Ciara Sees (the Dangers of Social Media)

Social media cautionAs you well know, the Parent Imperfect has often turned to this social media platform to rail against the evils of social media, especially for teenagers. How’s that for hypocrisy? In truth, I do feel quite strongly that social media, while surely a mixed bag, is damaging those young people whose social lives are so powerfully conditioned by their odd relationships with “friends” via hand-held computers supplied by their parents. I used to be able to feign self-righteousness on this until, just about a year ago, we made the irreversible and unforgivable mistake of getting Connie a smartphone. Being an eighth-grade girl is hard enough without an instantaneous connection to all the people who love you today, but will have a very different opinion tomorrow.

Setting limits is, of course, the way to a solution, but we find that setting limits on Vince and Connie has become much more complicated as they and their devices have become more sophisticated. The combination of being more knowledgeable about the space than their parents and boldly defiant at key moments has shifted the balance of power decidedly toward the kids in this discussion. Long, long gone are the days when strict parental controls on the Mac they used was all that we needed. Now setting limits usually means imposing similar constraints on ourselves, and we never quite get around to that.

Dystopian LitThen, just as the parents approach the abyss of mindless prohibition, one well-known (to us) social media maven writes something suggesting that she may have more understanding of the problem than those who would sanction her. Asked by her ELA teacher to indicate that she was awake during the class about dystopian fiction, our favorite SnapChatter came up with something called, “Ciara Sees.” In it, she hints at a world in which “The Device” has made the transition from being constantly clutched to becoming a defining member of the human body. What follows is an except from the words providing the door into this strangely familiar world.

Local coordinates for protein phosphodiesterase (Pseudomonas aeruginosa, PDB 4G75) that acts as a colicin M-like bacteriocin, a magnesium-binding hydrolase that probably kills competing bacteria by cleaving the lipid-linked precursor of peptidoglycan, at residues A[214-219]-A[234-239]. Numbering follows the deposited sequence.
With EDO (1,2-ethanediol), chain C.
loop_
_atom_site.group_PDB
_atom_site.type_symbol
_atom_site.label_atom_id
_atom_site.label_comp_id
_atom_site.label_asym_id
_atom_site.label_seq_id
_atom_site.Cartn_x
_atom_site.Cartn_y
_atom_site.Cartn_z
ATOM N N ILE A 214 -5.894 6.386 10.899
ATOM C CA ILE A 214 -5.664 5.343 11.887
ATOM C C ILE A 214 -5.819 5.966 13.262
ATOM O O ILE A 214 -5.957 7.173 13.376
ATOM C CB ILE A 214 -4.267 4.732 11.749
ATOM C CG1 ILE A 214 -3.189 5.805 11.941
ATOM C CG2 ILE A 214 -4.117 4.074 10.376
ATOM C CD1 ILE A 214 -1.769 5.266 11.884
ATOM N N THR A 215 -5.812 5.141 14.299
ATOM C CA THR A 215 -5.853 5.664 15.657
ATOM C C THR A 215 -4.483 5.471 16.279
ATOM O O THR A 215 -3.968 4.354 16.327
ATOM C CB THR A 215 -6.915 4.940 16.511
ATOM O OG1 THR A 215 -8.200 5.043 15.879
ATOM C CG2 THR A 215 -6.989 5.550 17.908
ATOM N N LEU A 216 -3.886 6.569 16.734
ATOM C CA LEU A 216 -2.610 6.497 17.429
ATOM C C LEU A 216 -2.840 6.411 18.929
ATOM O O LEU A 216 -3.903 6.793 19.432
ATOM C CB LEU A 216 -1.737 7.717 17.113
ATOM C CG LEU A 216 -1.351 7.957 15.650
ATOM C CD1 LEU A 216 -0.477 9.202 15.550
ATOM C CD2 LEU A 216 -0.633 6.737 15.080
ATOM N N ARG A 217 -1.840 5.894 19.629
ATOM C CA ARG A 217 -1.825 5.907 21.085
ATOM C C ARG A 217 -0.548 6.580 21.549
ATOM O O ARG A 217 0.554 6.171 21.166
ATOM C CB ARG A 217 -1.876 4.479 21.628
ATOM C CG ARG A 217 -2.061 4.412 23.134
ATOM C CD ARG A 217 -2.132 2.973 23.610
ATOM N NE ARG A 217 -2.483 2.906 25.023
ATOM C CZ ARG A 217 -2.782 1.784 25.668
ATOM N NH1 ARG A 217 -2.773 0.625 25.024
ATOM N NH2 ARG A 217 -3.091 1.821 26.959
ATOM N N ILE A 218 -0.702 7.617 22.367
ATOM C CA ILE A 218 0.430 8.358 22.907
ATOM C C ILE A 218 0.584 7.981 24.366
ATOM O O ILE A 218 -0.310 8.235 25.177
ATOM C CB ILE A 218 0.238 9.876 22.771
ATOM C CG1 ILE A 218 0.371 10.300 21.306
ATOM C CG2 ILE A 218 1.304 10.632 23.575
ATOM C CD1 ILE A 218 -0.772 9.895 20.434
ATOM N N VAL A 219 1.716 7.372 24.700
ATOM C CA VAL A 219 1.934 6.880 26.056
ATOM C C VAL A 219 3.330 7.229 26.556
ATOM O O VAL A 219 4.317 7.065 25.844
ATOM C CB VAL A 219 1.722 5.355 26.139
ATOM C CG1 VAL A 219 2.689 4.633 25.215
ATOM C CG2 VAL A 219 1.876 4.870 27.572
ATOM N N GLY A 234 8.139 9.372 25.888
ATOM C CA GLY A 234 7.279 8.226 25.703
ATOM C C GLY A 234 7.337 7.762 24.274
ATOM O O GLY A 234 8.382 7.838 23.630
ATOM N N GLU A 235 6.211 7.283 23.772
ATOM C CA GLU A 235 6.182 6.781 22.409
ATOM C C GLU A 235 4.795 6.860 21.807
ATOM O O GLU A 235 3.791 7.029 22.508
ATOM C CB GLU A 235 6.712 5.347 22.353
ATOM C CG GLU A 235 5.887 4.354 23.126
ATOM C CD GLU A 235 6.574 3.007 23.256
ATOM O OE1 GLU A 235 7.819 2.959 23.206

…Ciara walks through the corridor, hurrying and trying to muffle the noise of her sneakers. It’s her daily trip to the bathroom at school, but there’s something else on her mind. Scanning her arm at the entryway, the door swings open and she walks in. Her device looks just like everyone elses, but it’s different. Ciara wasn’t born with a device on her arm. In Rafertin, everyone (except Ciara, clearly) is born with a device. This device is where inhabitants get all information. All humans rely completely on their device to function. Ciara doesn’t.

The DeviceThe bathroom is gray. Looking in the mirror, Ciara holds up her arm to view the device. CIARA 10 it reads. AGE: 16. HAIR: BROWN. EYES: GRAY. MENU- NEWS, WEATHER, EMOTIONS.  She chooses WEATHER. It reads -4 degrees Celsius and snowing. On her tiptoes Ciara peeks out the tiny window in the bathroom. It looks sunny outside. “But right,” she thinks, “I’m supposed to believe everything I see on the screen.” Her thoughts are interrupted by the swinging open of the metal door. In walks Galia 8. “Why are you wearing sneakers, it’s freezing outside and snowing” Galia barks. As Ciara begins to shake her head, she remembers that she must agree. “I must rely solely on the device,” she thinks. “Umm- well my mom, my m-.. I mean, my snow boots are too small. My mom is buying new ones on her device sometime today”, Ciara rushes to explain. She notes that her device reads 2:43 and counting. She has almost exceeded her 3 minute time slot for the bathroom. Hurrying, she swings open the door and stumbles out. “Weirdo”, Galia mutters.

A tear trickles down Ciara’s face. She begins to run. 2:52 2:53 2:54. She enters the classroom, panting. “About time, Ciara”, says the Device Studies Professor.  On the board the word OLIMENTAL is written. “Can someone please explain what this word means to our beloved classmate Ciara?” The professor gives her a sideways glance. There is a smirk on his face. “Anyone?” A hand goes up. It’s Diandra 2. “Well, it basically means you’re different, stupid, annoying, bad…” she trails off when the professor gives her a hard look. Ciara muses, “I’ve seen this word somewhere before. Where was it?” She shifts in her seat, waiting for an answer.

And just what word would that be?

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